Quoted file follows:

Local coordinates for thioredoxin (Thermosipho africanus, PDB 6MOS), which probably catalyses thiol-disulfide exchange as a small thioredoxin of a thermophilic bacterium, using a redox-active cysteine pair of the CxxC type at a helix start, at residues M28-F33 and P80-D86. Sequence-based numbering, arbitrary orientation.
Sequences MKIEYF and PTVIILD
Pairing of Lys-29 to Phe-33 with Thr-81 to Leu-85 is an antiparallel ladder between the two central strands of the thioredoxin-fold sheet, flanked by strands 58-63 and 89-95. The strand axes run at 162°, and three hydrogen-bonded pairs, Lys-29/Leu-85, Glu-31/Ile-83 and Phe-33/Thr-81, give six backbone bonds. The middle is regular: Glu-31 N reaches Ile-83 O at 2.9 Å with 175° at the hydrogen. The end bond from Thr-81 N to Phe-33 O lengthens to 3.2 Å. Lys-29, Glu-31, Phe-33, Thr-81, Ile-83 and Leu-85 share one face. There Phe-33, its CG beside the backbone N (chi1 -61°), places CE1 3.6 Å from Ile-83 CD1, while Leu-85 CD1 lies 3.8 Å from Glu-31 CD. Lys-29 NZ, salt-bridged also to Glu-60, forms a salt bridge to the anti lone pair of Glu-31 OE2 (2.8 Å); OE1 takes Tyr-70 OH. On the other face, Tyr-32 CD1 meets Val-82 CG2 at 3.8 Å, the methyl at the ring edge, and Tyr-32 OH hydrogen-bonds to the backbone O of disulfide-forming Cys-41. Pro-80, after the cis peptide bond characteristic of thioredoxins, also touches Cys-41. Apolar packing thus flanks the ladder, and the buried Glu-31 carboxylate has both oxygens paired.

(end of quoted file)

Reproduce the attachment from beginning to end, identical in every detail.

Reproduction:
Local coordinates for thioredoxin (Thermosipho africanus, PDB 6MOS), which probably catalyses thiol-disulfide exchange as a small thioredoxin of a thermophilic bacterium, using a redox-active cysteine pair of the CxxC type at a helix start, at residues M28-F33 and P80-D86. Sequence-based numbering, arbitrary orientation.
Sequences MKIEYF and PTVIILD
Pairing of Lys-29 to Phe-33 with Thr-81 to Leu-85 is an antiparallel ladder between the two central strands of the thioredoxin-fold sheet, flanked by strands 58-63 and 89-95. The strand axes run at 162°, and three hydrogen-bonded pairs, Lys-29/Leu-85, Glu-31/Ile-83 and Phe-33/Thr-81, give six backbone bonds. The middle is regular: Glu-31 N reaches Ile-83 O at 2.9 Å with 175° at the hydrogen. The end bond from Thr-81 N to Phe-33 O lengthens to 3.2 Å. Lys-29, Glu-31, Phe-33, Thr-81, Ile-83 and Leu-85 share one face. There Phe-33, its CG beside the backbone N (chi1 -61°), places CE1 3.6 Å from Ile-83 CD1, while Leu-85 CD1 lies 3.8 Å from Glu-31 CD. Lys-29 NZ, salt-bridged also to Glu-60, forms a salt bridge to the anti lone pair of Glu-31 OE2 (2.8 Å); OE1 takes Tyr-70 OH. On the other face, Tyr-32 CD1 meets Val-82 CG2 at 3.8 Å, the methyl at the ring edge, and Tyr-32 OH hydrogen-bonds to the backbone O of disulfide-forming Cys-41. Pro-80, after the cis peptide bond characteristic of thioredoxins, also touches Cys-41. Apolar packing thus flanks the ladder, and the buried Glu-31 carboxylate has both oxygens paired.